Learning to be a good listener is a critical skill.  Kids need to learn to be active listeners (here’s how I teach it in the classroom) and adults need to remember to be good listeners too.  But there are also things we do as we speak to children that may increase or lessen the likelihood that children will actually be listening.

Here are 6 ways we may be unintentionally telling kids NOT to listen, and how to correct that:

1. Making it Sound Optional

Sometimes we give a direction, but present it as a choice.  “Do you want eat your dinner?”  “Pick up your shoes, OK?”  In our adult world we know the subtleties that imply that these aren’t really optional, but that’s all lost on kids.  Make directions…well…direct.  That doesn’t mean we have to bark or be impolite.  In fact, studies have shown that kids respond best to directions that are spoken softly and worded positively (read more about that study  over here).  Instead of the ambivalent examples above, try: “You need to join us for dinner now.”  “Please pick up your shoes.  Thank you!”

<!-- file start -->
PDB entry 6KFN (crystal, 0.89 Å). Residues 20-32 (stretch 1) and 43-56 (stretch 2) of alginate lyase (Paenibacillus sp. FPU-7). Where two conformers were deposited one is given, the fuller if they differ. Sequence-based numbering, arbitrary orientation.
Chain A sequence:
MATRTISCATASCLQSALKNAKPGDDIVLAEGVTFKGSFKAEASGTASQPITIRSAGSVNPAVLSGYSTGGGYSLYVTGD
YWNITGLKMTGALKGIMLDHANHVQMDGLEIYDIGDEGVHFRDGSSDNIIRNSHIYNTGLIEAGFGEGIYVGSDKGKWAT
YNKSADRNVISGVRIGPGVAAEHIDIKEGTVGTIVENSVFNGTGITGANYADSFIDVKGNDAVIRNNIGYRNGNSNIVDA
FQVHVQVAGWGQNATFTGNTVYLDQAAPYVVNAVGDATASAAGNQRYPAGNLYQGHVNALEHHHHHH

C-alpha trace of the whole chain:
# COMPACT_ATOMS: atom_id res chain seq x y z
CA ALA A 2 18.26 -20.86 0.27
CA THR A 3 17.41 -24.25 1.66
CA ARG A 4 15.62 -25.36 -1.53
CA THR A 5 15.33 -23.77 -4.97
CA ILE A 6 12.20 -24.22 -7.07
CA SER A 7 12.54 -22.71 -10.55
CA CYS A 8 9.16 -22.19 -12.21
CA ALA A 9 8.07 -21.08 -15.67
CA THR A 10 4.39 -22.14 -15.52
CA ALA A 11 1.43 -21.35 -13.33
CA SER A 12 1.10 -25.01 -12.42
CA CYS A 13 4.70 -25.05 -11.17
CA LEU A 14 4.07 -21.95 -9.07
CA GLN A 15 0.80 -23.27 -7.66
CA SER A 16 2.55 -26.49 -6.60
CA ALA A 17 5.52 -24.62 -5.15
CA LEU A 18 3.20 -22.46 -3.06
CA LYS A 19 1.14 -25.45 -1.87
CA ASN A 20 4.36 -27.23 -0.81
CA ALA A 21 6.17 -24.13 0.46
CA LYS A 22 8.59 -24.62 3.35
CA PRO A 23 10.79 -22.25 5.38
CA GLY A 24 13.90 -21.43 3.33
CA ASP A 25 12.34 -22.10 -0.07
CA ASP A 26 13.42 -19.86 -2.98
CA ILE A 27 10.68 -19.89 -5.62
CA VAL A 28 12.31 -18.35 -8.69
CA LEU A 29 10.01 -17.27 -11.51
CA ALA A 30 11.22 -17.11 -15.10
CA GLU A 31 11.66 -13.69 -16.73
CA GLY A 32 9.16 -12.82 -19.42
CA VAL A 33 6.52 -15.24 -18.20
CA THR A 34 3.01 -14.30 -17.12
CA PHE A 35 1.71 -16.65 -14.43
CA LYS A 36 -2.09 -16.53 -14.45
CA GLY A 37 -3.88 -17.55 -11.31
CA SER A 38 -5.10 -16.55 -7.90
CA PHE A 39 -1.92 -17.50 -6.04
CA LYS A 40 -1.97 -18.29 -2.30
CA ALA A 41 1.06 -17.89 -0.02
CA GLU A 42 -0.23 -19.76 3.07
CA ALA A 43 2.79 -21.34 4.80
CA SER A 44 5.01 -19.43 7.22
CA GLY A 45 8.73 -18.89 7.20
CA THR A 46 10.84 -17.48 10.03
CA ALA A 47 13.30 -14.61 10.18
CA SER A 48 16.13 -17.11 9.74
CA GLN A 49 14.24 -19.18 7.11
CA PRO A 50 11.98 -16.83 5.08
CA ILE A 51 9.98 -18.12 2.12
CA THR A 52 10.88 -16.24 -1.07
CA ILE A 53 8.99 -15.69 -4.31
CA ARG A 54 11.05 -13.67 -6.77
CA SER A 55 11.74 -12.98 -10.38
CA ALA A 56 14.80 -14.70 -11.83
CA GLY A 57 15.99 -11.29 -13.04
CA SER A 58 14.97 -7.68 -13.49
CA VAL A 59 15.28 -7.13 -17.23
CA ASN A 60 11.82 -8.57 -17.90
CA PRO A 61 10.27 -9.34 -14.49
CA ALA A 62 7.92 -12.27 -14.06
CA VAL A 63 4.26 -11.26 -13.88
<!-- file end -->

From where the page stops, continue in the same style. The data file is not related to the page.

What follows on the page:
2.  Creating the Wrong Picture

Like I mentioned above, kids respond best when directions are worded positively.  I call this “Say What You Need to See” in my ebook and parenting ecourse.   If the directions you give are painting a mental picture that is opposite of what you want, or that doesn’t clarify what you need, kids are likely to misread your directions.

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Six Ways You’re (Unintentionally) Telling Kids NOT to Listen
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